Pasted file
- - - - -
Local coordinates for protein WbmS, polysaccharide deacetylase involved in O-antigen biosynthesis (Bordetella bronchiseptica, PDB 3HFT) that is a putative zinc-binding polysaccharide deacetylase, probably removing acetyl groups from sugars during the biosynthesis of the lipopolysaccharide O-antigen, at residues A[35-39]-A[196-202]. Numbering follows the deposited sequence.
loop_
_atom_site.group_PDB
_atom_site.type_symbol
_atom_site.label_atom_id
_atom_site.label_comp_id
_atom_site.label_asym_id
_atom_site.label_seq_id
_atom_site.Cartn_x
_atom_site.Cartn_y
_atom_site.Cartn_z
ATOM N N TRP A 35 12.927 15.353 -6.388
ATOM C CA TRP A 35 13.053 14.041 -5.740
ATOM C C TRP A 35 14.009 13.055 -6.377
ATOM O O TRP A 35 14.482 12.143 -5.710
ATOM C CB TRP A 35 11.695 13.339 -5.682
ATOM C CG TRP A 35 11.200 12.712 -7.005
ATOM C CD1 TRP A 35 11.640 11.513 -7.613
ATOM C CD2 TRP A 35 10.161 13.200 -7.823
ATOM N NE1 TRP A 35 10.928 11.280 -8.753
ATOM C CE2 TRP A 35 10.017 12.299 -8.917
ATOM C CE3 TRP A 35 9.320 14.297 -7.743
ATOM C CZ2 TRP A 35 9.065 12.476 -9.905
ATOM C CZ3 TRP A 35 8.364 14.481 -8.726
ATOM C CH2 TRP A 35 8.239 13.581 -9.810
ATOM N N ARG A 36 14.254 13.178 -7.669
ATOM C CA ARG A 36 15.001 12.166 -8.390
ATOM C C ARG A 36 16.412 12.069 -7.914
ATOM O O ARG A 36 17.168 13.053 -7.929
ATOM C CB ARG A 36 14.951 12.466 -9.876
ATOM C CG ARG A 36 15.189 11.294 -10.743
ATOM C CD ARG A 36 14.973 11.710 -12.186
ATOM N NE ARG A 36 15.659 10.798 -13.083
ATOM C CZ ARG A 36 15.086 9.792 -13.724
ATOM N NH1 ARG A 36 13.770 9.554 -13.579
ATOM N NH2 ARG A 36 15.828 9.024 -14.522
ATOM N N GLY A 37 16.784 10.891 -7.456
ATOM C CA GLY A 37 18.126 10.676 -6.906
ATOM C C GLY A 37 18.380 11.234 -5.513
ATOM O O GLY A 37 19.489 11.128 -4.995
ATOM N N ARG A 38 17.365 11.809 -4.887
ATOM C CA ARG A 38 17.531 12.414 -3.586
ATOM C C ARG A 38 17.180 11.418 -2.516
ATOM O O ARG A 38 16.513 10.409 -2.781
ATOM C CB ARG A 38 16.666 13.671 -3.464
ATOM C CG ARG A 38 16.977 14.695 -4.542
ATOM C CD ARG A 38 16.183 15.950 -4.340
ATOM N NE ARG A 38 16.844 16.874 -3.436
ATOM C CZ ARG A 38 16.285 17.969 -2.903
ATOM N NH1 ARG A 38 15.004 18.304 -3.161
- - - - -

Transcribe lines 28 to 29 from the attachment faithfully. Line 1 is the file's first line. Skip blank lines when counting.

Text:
ATOM C C ARG A 36 16.412 12.069 -7.914
ATOM O O ARG A 36 17.168 13.053 -7.929